• Time to read the form and fill in the questions
  • Time to prep/make copies/ get ready for filing
  • Time to file it in the courthouse
  • Time to deal with any problems with filing

You can calculate these time costs by doing these steps yourselves, or having research participants do some/all of these. It could also be done by gathering data from experts with data or informed estimates of these timings.


Benchmarking is a key evaluation and research technique, especially for a discrete work product like a a new Form or Info Sheet your team is creating. In benchmarking, you will be comparing your intervention to established principles + criteria from past design work, (or by investing in establishing these yourselves, by looking at others’ practices, if there do not yet exist benchmark standards).
For those working on legal communications, for example, there are some Benchmark Criteria from other groups working on parallel efforts to forms.  
The first is from the Simplification Centre, which works on simplifying government documents generally. The second is from the UK’s Behavioural Insights Team, from their massive study of improving privacy policy documents.
You can compare your new legal communication design (like your FAQ, Info Sheet, Letter, or Form) to these established principles, make tweaks as might become clear — and then communicate that to the Judicial Council — that you are following established benchmark standards.
(See full 16 criteria from Simplification Centre and explanation here, and see more details on the Behavioral Insights Team’s experiments/goals at https://www.bi.team/blogs/terms-conditions-apply/)


Another method to evaluate an early prototype is Capability Improvement. This technique can help you determine if your intervention (like a new form, website, or app) might have on a person’s ability to navigate their legal problem and solution.

This technique can help you determine if your intervention can make people more likely to engage with the legal tasks, more informed about the correct info, and more strategic in making choices that are in their best interest.

Most early-stage Capability Improvement tests focus on measuring usability, user experience, and knowledge-testing. This means having a small number of people, representative of the target population, use your new intervention (and possibly some other versions). Your testing team will gather

Qualitative Information on engagement and capability:

  • What they like,
  • What they find confusing,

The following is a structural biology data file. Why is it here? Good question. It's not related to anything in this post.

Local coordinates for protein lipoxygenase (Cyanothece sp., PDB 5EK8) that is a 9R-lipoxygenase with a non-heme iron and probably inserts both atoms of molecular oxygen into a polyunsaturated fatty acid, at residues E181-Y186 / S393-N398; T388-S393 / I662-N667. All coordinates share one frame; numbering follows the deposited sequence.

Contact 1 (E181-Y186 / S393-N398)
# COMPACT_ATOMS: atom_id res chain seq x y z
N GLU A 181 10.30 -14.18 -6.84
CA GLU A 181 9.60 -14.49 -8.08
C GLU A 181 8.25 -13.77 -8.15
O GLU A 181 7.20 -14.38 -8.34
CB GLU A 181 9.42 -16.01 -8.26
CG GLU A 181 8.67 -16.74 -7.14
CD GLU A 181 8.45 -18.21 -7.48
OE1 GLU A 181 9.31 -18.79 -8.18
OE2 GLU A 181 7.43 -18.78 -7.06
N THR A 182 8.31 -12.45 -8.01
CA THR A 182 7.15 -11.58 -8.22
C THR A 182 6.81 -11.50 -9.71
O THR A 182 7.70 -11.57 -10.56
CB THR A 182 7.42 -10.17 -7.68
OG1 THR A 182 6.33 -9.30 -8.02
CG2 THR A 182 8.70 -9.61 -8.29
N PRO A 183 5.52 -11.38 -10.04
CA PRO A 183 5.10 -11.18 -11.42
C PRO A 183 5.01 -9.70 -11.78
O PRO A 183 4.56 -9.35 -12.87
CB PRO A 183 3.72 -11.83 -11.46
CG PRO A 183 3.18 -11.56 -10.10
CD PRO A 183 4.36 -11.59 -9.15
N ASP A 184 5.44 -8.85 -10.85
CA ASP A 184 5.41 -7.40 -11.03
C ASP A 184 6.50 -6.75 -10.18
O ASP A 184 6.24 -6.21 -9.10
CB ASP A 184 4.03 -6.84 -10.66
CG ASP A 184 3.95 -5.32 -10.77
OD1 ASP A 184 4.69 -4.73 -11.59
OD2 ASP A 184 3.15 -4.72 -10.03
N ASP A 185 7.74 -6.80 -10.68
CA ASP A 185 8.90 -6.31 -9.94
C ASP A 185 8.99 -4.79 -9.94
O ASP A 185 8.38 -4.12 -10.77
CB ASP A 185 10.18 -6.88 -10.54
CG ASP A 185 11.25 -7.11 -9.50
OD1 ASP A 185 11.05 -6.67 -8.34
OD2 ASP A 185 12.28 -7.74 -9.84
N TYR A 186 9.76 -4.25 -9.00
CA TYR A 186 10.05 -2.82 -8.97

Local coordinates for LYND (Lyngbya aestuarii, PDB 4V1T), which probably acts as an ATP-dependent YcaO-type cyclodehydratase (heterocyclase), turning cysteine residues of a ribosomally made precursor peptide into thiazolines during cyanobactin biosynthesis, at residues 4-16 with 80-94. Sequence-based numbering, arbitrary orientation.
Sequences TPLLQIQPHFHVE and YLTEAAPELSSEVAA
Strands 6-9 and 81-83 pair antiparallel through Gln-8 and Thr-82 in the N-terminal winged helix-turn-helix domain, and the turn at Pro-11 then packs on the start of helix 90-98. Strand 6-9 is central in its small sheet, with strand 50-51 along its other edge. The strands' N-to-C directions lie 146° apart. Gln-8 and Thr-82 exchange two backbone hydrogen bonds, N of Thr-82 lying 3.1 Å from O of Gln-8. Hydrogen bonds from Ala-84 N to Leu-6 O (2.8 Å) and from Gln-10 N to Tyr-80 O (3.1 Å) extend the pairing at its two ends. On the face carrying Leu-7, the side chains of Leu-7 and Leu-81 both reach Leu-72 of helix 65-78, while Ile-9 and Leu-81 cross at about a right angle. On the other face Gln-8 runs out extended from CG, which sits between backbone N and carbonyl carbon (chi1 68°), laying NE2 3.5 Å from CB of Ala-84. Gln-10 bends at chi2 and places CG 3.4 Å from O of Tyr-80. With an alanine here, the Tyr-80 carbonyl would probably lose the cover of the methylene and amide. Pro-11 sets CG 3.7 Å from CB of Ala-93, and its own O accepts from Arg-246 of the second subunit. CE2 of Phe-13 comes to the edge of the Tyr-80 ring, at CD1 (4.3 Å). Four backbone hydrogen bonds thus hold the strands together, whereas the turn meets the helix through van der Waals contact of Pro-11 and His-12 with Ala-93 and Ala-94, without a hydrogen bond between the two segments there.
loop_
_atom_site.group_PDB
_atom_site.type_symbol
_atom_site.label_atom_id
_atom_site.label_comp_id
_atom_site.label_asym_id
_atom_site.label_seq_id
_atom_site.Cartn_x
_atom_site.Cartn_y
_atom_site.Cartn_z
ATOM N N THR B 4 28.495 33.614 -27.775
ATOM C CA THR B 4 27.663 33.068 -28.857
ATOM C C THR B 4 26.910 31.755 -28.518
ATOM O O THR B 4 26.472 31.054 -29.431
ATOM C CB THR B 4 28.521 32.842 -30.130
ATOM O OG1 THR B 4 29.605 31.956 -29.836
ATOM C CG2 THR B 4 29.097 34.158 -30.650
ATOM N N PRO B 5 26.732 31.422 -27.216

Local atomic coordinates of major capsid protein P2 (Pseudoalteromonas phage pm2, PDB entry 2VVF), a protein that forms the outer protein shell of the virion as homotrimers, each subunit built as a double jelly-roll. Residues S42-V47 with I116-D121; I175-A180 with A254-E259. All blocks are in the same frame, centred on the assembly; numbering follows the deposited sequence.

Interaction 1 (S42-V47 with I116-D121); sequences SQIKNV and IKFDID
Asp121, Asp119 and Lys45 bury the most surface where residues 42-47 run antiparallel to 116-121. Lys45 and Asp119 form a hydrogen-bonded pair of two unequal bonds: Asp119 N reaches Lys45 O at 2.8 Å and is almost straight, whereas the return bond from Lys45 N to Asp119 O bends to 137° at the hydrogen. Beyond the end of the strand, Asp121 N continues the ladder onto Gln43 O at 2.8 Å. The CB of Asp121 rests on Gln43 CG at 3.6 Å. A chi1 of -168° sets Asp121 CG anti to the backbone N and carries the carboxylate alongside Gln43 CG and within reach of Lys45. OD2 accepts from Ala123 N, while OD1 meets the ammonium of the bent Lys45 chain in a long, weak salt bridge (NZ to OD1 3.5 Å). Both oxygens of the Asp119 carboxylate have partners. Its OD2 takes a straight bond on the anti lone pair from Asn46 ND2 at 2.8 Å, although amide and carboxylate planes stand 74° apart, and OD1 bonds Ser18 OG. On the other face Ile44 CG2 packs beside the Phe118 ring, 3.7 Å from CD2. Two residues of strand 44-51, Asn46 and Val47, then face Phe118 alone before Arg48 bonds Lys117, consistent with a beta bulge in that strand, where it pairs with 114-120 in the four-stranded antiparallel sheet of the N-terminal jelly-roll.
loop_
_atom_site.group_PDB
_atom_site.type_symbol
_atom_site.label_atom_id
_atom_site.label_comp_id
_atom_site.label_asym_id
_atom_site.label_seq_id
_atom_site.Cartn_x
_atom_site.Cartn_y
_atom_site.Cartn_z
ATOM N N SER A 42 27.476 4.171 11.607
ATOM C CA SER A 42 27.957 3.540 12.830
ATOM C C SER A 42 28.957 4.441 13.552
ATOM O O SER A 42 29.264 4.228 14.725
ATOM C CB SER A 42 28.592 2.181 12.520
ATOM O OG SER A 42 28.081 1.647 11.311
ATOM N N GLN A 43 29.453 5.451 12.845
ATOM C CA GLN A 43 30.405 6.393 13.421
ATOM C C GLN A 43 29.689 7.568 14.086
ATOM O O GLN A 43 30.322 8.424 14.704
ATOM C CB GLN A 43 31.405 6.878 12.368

• What they skip or ignore,
  • What they complain about
  • What they say improves their sense of dignity, knowledge, or likelihood to use thing/recommend it to friends

In addition, you gather Quantitative Information on changes to the testers’ legal capabilities:

  • Do they fully engage with all of the tasks?
  • Do they complete the process?
  • Do they pay attention to all that is being communicated to them (measured by eye-tracking or page-recording)
  • After they use the intervention, do they answer key Knowledge Questions correctly (in a quiz)?
  • After they use the intervention, do they have a concrete, and expert-approved strategy of next steps?
  • How long do they have to spend to understand the information, and answer questions/form strategies correctly?

Often Capability Testing is done by giving participants scenarios, and having them try to answer ‘quiz’ questions that test their knowledge and their strategy-making. For example, this is a Legal Capability evaluation  from Catrina Denvir in a study of legal education online. She gave recruited participants a fictional scenario, with a ‘persona’ to play. Then she asked them legal knowledge & strategy questions, to determine if a new website intervention improved their ability correctly answer the questions. The quiz questions can help more directly measure the impact of an intervention in improving a person’s legal knowledge — and thus their capability to deal with their justice problem.



Evaluations of the Intervention in the Field

This free training book from the World Bank presents strategies and tools to evaluate programs in the field.

In addition, this set of resources from the UK Government, called the ‘Magenta Book’ and connected slide-decks and appendices, goes through how to evaluate policies in practice.


User Feedback machine from an airport

MargaretEvaluation Methods of Justice Innovations